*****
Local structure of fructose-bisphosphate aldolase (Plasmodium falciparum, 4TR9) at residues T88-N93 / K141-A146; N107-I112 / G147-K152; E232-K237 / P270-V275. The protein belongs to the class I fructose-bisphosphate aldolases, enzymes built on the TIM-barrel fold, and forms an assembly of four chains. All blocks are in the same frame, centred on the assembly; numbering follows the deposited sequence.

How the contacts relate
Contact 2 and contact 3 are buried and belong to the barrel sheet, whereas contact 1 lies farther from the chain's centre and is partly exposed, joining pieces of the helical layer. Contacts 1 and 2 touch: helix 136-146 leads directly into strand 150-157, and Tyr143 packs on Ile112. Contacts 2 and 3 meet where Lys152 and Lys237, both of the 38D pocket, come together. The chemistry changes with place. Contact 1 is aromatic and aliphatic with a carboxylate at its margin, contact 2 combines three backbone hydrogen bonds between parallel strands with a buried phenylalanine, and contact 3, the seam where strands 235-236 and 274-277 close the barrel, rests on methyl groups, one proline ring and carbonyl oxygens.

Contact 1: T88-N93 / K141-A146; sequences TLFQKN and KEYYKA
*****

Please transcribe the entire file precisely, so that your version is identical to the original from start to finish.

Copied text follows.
Local structure of fructose-bisphosphate aldolase (Plasmodium falciparum, 4TR9) at residues T88-N93 / K141-A146; N107-I112 / G147-K152; E232-K237 / P270-V275. The protein belongs to the class I fructose-bisphosphate aldolases, enzymes built on the TIM-barrel fold, and forms an assembly of four chains. All blocks are in the same frame, centred on the assembly; numbering follows the deposited sequence.

How the contacts relate
Contact 2 and contact 3 are buried and belong to the barrel sheet, whereas contact 1 lies farther from the chain's centre and is partly exposed, joining pieces of the helical layer. Contacts 1 and 2 touch: helix 136-146 leads directly into strand 150-157, and Tyr143 packs on Ile112. Contacts 2 and 3 meet where Lys152 and Lys237, both of the 38D pocket, come together. The chemistry changes with place. Contact 1 is aromatic and aliphatic with a carboxylate at its margin, contact 2 combines three backbone hydrogen bonds between parallel strands with a buried phenylalanine, and contact 3, the seam where strands 235-236 and 274-277 close the barrel, rests on methyl groups, one proline ring and carbonyl oxygens.

Contact 1: T88-N93 / K141-A146; sequences TLFQKN and KEYYKA